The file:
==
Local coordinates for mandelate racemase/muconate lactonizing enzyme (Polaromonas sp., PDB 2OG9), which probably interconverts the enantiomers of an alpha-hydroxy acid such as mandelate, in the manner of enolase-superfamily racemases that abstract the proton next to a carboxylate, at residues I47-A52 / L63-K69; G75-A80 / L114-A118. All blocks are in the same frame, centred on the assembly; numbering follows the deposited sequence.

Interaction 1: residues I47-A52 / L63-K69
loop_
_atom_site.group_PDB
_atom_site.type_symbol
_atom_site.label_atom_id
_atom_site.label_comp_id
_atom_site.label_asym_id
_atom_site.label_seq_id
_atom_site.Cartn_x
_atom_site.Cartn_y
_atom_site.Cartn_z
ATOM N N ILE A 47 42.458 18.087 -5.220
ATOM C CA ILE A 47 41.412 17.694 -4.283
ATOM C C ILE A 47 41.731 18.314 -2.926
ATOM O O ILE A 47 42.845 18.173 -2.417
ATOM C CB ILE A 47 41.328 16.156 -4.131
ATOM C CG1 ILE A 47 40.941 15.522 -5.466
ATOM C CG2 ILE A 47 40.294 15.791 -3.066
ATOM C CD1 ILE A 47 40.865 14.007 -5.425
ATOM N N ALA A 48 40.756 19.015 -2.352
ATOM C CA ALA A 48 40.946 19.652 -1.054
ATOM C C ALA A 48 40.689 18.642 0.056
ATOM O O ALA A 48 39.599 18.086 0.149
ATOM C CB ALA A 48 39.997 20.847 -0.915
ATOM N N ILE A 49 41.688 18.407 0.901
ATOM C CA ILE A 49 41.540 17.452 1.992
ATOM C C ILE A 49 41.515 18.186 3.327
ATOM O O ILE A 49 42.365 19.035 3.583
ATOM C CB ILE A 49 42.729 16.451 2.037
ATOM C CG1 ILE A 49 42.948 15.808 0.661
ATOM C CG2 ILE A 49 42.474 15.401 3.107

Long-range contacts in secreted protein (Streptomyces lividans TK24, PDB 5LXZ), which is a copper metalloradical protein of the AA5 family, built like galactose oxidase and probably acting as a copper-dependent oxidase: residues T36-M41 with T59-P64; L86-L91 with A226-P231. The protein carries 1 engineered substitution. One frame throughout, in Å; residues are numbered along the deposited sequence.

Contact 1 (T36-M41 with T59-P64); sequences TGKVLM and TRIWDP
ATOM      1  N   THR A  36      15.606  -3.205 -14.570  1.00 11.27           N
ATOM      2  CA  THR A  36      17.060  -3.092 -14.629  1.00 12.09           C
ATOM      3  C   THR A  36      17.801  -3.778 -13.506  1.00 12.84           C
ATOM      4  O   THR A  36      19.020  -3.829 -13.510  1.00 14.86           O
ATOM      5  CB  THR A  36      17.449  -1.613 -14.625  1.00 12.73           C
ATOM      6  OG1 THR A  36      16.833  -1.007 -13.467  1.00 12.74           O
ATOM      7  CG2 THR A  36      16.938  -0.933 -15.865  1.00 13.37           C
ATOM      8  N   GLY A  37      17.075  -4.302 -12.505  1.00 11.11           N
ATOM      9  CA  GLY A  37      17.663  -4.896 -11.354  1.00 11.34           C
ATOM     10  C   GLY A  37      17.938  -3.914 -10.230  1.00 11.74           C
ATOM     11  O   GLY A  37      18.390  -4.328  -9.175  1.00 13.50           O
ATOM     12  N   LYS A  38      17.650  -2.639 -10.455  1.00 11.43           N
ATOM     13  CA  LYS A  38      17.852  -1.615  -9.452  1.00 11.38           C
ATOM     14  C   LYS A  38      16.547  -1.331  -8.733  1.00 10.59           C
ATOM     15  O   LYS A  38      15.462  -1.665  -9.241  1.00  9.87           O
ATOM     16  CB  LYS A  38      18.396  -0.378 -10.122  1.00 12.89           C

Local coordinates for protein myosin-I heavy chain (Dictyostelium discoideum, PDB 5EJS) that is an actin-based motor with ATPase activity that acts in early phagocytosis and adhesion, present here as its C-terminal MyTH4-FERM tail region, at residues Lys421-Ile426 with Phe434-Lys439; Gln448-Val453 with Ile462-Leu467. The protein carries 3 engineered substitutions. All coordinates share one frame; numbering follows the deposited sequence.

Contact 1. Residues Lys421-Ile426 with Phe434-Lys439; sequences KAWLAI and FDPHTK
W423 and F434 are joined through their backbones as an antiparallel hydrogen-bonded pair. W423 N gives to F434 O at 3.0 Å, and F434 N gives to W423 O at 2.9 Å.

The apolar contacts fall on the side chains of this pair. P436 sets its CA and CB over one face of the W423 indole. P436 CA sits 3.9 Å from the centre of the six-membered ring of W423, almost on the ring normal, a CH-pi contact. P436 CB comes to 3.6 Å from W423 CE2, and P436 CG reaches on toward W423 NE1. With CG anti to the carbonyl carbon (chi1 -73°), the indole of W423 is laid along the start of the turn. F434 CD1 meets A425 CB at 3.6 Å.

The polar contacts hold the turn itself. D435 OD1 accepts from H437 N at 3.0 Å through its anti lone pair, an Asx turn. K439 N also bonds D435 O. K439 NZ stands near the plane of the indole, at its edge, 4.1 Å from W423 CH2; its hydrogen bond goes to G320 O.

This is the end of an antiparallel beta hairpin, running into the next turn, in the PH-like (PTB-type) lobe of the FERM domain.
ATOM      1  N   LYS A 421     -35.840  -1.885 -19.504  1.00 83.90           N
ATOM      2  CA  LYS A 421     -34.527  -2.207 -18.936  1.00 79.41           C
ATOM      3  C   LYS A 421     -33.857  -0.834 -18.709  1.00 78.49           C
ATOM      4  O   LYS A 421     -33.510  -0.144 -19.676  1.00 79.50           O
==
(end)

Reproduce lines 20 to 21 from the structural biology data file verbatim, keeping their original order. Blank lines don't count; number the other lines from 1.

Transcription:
ATOM C CD1 ILE A 47 40.865 14.007 -5.425
ATOM N N ALA A 48 40.756 19.015 -2.352